When we spend time in a marina, it’s important to keep the peace. Depending on the season, these places can be busy both on shore and on the water. It follows that when lots of people are sharing a space, tensions can occur. However, by remembering just a few pieces of common sense, we can all rub along nicely together. It might not be rocket science, but etiquette is a sometimes lost art. So what should we all remember when we’re docked in a marina?
Slow down! This is so easy to forget when you’re ready to call it a day and are returning to the marina. So don’t leave it too late to slow down. There may already be a designated No Wake Zone, and even if not, this is an expected principle to follow when entering the marina.
Keep things tidy
Try not to leave clutter either on or off the boat. It’s easy to lose track of things, especially when you’re out as a family as kids are a law unto themselves.
It’s worth separating out gear that’s coming ashore with you in advance. This means that you can make sure that any on boat gear can be quickly stowed away when you’re docked. Be neat and tidy with ropes, power cords and suchlike as they can create a trip hazard.
Rubbish and leftover food can quickly attract pests, or indeed a neighbouring Labrador if your marina is dog-friendly! Make sure you clear up on board and dockside, even if it’s late.
Like many other ares of life, putting in a bit of extra effort will make things easier in the future. The same is true of docking your boat. It may take a little more effort, but dock stern in. It’ll be easier to get on and off the boat, and there will be a clearer walking path along the docks. Plus, there’s less manoeuvring to do tomorrow!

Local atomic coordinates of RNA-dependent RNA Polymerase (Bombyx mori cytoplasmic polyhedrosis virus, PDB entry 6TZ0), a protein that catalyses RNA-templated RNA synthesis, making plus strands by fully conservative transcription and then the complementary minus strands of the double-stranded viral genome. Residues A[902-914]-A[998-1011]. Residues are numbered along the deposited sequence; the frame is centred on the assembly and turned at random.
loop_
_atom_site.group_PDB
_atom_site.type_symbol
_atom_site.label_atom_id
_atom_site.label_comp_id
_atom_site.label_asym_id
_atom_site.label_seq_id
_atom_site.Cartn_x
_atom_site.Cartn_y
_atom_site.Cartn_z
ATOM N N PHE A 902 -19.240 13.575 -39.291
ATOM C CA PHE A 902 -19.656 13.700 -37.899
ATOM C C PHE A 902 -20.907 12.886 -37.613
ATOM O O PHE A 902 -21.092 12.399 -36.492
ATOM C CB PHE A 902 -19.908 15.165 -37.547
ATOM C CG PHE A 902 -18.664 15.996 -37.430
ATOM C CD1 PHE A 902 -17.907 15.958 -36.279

No one’s expected to be as quiet as a mouse, but if there’s one thing that people can be very sensitive about it’s noise! This is especially true when it comes to the evening. It’s perhaps exacerbated by the close proximity that marinas tend to create.
The vibe will vary from marina to marina, so if you’re not in home territory be conscious of the existing ambience. Music and chatter is lovely (especially if you’re the ones hosting!) but remember that some will be trying to sleep.
Turn everything off, even if you’re off to a shoreside restaurant but returning to the boat later. Similarly, if you’re coming in late, turn off louder kit like radio and generator before you enter the marina.
Very basic consideration might seem obvious, but when we’re busy or preoccupied, these things can easily be forgotten. Maybe you have new visitors to your boat, or are running to a tight schedule. Sometimes taking a moment to show consideration can help everything around you go that bit smoother.
If you’re lucky enough to own a permanent marina berth, you’ll know your local rules like the back of your hand. But what about when you’re visiting somewhere else? Most things are likely to be the same, but there might be some anomalies and the last thing you want is to upset the locals! It’s the locals who are your saviour here – ask those around you if there’s anything unusual you need to know. They’re likely to be more than keen to pass on their views!
Promptness when using facilities is always appreciated by those around you. Only use fuel docks or launch ramps for as long as you need to. Whether you’re on home turf or are a visitor, you’ll know from experience how tiresome it can be waiting around unnecessarily when you want to crack on out to the open sea!
Generally, good etiquette follows one basic principle; to behave yourself as you expect others to behave around you. It’s one of the key ingredients to a wonderful day’s sailing!